Jim Shanklin, for one, first spotted Americans' fondness for festivals when he started a Web site, www.festivals.com, in 1995. Back then, the site had just three listings. Not any more.
Says Shanklin, "We have more than 38,000 festivals worldwide, about 26,000 in the U.S. We get 6 million hits a month, which translates to 200,000 actual people using the site every month."
Festivals run the gamut from elaborate to down-home. Often, all that's at stake is local bragging rights. But, incredibly, when you add it all up, it's a $14-billion industry. And the best part is that the profits usually go right back into local community projects and charities.
Sometimes, a festival can even turn a town around. Case in point: Gilroy, Calif., where the primary crop is garlic. And Don Christopher, a local garlic farmer, thought garlic was getting a bad rap. So he and fellow garlic grower, Val Felice, launched the Gilroy Garlic Festival. There, they serve up sure-fire crowd-pleasers like scampi and calamari, and the garlic steak hero has earned Val Felice the nickname "The Godfather of Garlic."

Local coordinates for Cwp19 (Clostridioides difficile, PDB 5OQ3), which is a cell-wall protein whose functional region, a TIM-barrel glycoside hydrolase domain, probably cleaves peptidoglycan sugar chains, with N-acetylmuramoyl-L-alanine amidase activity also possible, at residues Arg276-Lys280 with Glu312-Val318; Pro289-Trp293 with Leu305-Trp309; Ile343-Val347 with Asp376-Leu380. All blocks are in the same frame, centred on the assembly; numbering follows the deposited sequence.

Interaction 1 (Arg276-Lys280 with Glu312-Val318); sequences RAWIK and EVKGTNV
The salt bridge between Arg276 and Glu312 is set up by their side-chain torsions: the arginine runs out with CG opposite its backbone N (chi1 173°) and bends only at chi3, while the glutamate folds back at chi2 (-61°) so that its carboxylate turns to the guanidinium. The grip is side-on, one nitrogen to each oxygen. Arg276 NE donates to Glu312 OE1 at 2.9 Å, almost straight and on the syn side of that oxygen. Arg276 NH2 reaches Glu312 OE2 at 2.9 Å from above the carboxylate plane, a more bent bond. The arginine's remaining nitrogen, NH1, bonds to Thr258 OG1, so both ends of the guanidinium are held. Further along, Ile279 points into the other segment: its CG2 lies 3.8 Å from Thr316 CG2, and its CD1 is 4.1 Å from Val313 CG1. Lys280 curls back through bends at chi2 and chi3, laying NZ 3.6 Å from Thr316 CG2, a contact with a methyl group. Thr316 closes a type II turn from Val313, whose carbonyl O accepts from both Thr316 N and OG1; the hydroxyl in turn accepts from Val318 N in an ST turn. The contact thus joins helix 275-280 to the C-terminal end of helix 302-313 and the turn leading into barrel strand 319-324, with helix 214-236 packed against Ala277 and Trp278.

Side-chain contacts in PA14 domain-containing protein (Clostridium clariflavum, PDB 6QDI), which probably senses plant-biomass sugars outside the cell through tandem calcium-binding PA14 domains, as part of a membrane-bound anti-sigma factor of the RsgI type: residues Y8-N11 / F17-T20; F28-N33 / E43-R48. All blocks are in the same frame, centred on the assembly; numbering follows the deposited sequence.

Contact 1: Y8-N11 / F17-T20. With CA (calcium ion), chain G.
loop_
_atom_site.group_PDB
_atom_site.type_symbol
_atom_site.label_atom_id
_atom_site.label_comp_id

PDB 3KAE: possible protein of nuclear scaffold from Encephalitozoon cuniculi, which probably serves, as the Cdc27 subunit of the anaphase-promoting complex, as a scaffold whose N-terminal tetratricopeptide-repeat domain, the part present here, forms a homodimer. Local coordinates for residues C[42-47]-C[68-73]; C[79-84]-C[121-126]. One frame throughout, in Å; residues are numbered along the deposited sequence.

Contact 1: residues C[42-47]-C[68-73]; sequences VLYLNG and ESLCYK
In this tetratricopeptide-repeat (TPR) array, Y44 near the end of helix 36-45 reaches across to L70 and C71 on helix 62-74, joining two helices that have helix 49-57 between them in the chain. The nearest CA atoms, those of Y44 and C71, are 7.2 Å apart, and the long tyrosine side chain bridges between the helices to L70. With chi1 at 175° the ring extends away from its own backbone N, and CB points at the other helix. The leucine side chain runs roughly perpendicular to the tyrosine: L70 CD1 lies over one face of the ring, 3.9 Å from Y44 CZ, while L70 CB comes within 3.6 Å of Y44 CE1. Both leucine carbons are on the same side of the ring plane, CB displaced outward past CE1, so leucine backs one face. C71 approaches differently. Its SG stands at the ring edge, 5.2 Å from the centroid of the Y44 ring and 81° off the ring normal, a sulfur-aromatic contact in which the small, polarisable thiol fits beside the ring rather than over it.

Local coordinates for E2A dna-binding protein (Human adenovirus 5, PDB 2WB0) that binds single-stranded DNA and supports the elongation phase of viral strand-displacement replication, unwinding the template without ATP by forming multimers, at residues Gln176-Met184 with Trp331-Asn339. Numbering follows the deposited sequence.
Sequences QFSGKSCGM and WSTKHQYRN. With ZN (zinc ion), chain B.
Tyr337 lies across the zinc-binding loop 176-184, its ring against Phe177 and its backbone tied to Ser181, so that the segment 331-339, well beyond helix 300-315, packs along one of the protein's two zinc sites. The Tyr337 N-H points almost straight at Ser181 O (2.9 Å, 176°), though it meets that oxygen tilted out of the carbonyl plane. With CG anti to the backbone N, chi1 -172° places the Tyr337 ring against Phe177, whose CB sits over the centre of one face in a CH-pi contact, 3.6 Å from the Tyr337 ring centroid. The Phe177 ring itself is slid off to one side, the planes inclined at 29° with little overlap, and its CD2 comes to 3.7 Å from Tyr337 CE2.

The Garlic Festival has made the whole town a winner. In its 23 years, more than $5 million from the event has gone to local organizations. The same volunteers lend a hand year after year, says Christopher.
Gilroy even pioneered a volunteer system thats become a model for festivals around the country. Proceeds are divvied up among churches, clubs and school groups, depending on how many hours their volunteers worked.
This summer, 128,000 garlic lovers put Gilroy on the map, and 200 million more Americans are heading off to festivals and fairs in their necks of the woods.
Whatever your state,
There must be something to celebrate!
200 million of us can't be wrong.
The U.S. is a festival all summer long!
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